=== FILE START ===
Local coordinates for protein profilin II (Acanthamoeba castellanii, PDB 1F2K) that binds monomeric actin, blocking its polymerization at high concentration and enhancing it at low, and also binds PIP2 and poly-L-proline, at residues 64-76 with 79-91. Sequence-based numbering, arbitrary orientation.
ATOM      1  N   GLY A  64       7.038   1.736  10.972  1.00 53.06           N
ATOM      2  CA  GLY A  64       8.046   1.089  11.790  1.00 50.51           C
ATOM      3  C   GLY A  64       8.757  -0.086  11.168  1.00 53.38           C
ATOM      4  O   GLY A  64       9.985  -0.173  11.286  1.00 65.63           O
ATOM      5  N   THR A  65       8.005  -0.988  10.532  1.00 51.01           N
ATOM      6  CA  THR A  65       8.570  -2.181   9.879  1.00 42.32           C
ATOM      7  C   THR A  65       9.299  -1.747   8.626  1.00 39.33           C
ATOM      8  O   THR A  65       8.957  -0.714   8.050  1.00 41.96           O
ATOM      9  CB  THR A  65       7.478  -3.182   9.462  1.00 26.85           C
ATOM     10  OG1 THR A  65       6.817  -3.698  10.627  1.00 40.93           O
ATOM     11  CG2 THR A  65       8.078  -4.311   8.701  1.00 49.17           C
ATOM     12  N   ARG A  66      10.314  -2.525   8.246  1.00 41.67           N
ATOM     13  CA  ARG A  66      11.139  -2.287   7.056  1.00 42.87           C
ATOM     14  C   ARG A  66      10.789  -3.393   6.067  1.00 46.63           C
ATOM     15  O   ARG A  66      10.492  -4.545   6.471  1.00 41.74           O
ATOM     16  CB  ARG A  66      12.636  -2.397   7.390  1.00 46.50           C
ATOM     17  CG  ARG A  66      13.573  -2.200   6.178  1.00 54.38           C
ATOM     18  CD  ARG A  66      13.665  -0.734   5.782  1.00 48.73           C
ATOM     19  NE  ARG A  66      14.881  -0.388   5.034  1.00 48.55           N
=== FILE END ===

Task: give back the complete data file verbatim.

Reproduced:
Local coordinates for protein profilin II (Acanthamoeba castellanii, PDB 1F2K) that binds monomeric actin, blocking its polymerization at high concentration and enhancing it at low, and also binds PIP2 and poly-L-proline, at residues 64-76 with 79-91. Sequence-based numbering, arbitrary orientation.
ATOM      1  N   GLY A  64       7.038   1.736  10.972  1.00 53.06           N
ATOM      2  CA  GLY A  64       8.046   1.089  11.790  1.00 50.51           C
ATOM      3  C   GLY A  64       8.757  -0.086  11.168  1.00 53.38           C
ATOM      4  O   GLY A  64       9.985  -0.173  11.286  1.00 65.63           O
ATOM      5  N   THR A  65       8.005  -0.988  10.532  1.00 51.01           N
ATOM      6  CA  THR A  65       8.570  -2.181   9.879  1.00 42.32           C
ATOM      7  C   THR A  65       9.299  -1.747   8.626  1.00 39.33           C
ATOM      8  O   THR A  65       8.957  -0.714   8.050  1.00 41.96           O
ATOM      9  CB  THR A  65       7.478  -3.182   9.462  1.00 26.85           C
ATOM     10  OG1 THR A  65       6.817  -3.698  10.627  1.00 40.93           O
ATOM     11  CG2 THR A  65       8.078  -4.311   8.701  1.00 49.17           C
ATOM     12  N   ARG A  66      10.314  -2.525   8.246  1.00 41.67           N
ATOM     13  CA  ARG A  66      11.139  -2.287   7.056  1.00 42.87           C
ATOM     14  C   ARG A  66      10.789  -3.393   6.067  1.00 46.63           C
ATOM     15  O   ARG A  66      10.492  -4.545   6.471  1.00 41.74           O
ATOM     16  CB  ARG A  66      12.636  -2.397   7.390  1.00 46.50           C
ATOM     17  CG  ARG A  66      13.573  -2.200   6.178  1.00 54.38           C
ATOM     18  CD  ARG A  66      13.665  -0.734   5.782  1.00 48.73           C
ATOM     19  NE  ARG A  66      14.881  -0.388   5.034  1.00 48.55           N